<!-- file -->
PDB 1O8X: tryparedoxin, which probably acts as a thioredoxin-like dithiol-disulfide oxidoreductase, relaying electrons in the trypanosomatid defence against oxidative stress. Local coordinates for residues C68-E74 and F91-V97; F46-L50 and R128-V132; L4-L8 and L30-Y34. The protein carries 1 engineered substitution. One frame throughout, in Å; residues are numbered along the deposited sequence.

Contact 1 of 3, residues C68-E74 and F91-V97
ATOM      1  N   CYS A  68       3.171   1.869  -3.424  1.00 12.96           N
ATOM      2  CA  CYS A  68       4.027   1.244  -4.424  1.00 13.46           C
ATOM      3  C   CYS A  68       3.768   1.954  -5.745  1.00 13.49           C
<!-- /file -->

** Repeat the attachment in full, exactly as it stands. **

PDB 1O8X: tryparedoxin, which probably acts as a thioredoxin-like dithiol-disulfide oxidoreductase, relaying electrons in the trypanosomatid defence against oxidative stress. Local coordinates for residues C68-E74 and F91-V97; F46-L50 and R128-V132; L4-L8 and L30-Y34. The protein carries 1 engineered substitution. One frame throughout, in Å; residues are numbered along the deposited sequence.

Contact 1 of 3, residues C68-E74 and F91-V97
ATOM      1  N   CYS A  68       3.171   1.869  -3.424  1.00 12.96           N
ATOM      2  CA  CYS A  68       4.027   1.244  -4.424  1.00 13.46           C
ATOM      3  C   CYS A  68       3.768   1.954  -5.745  1.00 13.49           C